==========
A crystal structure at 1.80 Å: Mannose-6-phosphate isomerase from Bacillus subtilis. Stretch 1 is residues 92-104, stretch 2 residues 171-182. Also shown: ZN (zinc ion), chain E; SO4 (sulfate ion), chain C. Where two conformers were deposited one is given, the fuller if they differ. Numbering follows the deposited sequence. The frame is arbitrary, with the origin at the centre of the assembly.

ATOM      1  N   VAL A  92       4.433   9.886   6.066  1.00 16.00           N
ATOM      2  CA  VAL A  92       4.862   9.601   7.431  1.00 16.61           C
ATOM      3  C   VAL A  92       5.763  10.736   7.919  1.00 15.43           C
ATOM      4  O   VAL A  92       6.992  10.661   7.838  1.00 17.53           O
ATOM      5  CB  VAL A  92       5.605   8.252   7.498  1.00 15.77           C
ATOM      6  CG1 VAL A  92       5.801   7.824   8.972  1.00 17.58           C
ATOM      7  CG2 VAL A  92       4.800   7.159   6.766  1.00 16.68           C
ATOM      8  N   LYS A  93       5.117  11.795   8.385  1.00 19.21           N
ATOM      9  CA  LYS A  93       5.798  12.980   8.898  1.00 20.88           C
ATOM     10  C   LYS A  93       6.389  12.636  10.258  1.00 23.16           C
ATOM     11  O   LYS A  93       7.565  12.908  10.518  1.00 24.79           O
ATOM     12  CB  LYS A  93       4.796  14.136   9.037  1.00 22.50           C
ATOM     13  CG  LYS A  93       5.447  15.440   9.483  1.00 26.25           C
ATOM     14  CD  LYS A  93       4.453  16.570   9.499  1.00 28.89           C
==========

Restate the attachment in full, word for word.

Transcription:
A crystal structure at 1.80 Å: Mannose-6-phosphate isomerase from Bacillus subtilis. Stretch 1 is residues 92-104, stretch 2 residues 171-182. Also shown: ZN (zinc ion), chain E; SO4 (sulfate ion), chain C. Where two conformers were deposited one is given, the fuller if they differ. Numbering follows the deposited sequence. The frame is arbitrary, with the origin at the centre of the assembly.

ATOM      1  N   VAL A  92       4.433   9.886   6.066  1.00 16.00           N
ATOM      2  CA  VAL A  92       4.862   9.601   7.431  1.00 16.61           C
ATOM      3  C   VAL A  92       5.763  10.736   7.919  1.00 15.43           C
ATOM      4  O   VAL A  92       6.992  10.661   7.838  1.00 17.53           O
ATOM      5  CB  VAL A  92       5.605   8.252   7.498  1.00 15.77           C
ATOM      6  CG1 VAL A  92       5.801   7.824   8.972  1.00 17.58           C
ATOM      7  CG2 VAL A  92       4.800   7.159   6.766  1.00 16.68           C
ATOM      8  N   LYS A  93       5.117  11.795   8.385  1.00 19.21           N
ATOM      9  CA  LYS A  93       5.798  12.980   8.898  1.00 20.88           C
ATOM     10  C   LYS A  93       6.389  12.636  10.258  1.00 23.16           C
ATOM     11  O   LYS A  93       7.565  12.908  10.518  1.00 24.79           O
ATOM     12  CB  LYS A  93       4.796  14.136   9.037  1.00 22.50           C
ATOM     13  CG  LYS A  93       5.447  15.440   9.483  1.00 26.25           C
ATOM     14  CD  LYS A  93       4.453  16.570   9.499  1.00 28.89           C